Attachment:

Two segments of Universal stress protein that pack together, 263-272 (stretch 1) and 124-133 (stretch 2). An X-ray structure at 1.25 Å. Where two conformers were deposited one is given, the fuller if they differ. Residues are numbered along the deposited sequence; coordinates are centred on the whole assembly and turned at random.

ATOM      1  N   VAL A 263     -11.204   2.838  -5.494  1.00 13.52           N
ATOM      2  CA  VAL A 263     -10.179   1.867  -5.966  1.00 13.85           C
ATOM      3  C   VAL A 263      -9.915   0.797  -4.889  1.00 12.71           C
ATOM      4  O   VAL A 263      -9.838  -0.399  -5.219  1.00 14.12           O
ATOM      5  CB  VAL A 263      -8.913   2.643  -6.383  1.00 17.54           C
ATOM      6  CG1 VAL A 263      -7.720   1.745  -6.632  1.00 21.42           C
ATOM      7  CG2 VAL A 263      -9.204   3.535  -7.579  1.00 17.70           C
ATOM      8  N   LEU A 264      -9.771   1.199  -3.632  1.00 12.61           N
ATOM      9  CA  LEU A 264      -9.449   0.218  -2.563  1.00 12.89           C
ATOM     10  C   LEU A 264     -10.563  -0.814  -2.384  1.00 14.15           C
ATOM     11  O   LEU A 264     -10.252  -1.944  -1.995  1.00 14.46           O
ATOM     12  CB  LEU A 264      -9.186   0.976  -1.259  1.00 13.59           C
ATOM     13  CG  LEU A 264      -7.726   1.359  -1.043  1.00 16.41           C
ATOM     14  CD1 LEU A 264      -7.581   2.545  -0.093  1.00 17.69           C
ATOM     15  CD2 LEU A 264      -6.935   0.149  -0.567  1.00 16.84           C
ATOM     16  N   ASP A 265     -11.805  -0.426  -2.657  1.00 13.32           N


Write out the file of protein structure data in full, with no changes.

Two segments of Universal stress protein that pack together, 263-272 (stretch 1) and 124-133 (stretch 2). An X-ray structure at 1.25 Å. Where two conformers were deposited one is given, the fuller if they differ. Residues are numbered along the deposited sequence; coordinates are centred on the whole assembly and turned at random.

ATOM      1  N   VAL A 263     -11.204   2.838  -5.494  1.00 13.52           N
ATOM      2  CA  VAL A 263     -10.179   1.867  -5.966  1.00 13.85           C
ATOM      3  C   VAL A 263      -9.915   0.797  -4.889  1.00 12.71           C
ATOM      4  O   VAL A 263      -9.838  -0.399  -5.219  1.00 14.12           O
ATOM      5  CB  VAL A 263      -8.913   2.643  -6.383  1.00 17.54           C
ATOM      6  CG1 VAL A 263      -7.720   1.745  -6.632  1.00 21.42           C
ATOM      7  CG2 VAL A 263      -9.204   3.535  -7.579  1.00 17.70           C
ATOM      8  N   LEU A 264      -9.771   1.199  -3.632  1.00 12.61           N
ATOM      9  CA  LEU A 264      -9.449   0.218  -2.563  1.00 12.89           C
ATOM     10  C   LEU A 264     -10.563  -0.814  -2.384  1.00 14.15           C
ATOM     11  O   LEU A 264     -10.252  -1.944  -1.995  1.00 14.46           O
ATOM     12  CB  LEU A 264      -9.186   0.976  -1.259  1.00 13.59           C
ATOM     13  CG  LEU A 264      -7.726   1.359  -1.043  1.00 16.41           C
ATOM     14  CD1 LEU A 264      -7.581   2.545  -0.093  1.00 17.69           C
ATOM     15  CD2 LEU A 264      -6.935   0.149  -0.567  1.00 16.84           C
ATOM     16  N   ASP A 265     -11.805  -0.426  -2.657  1.00 13.32           N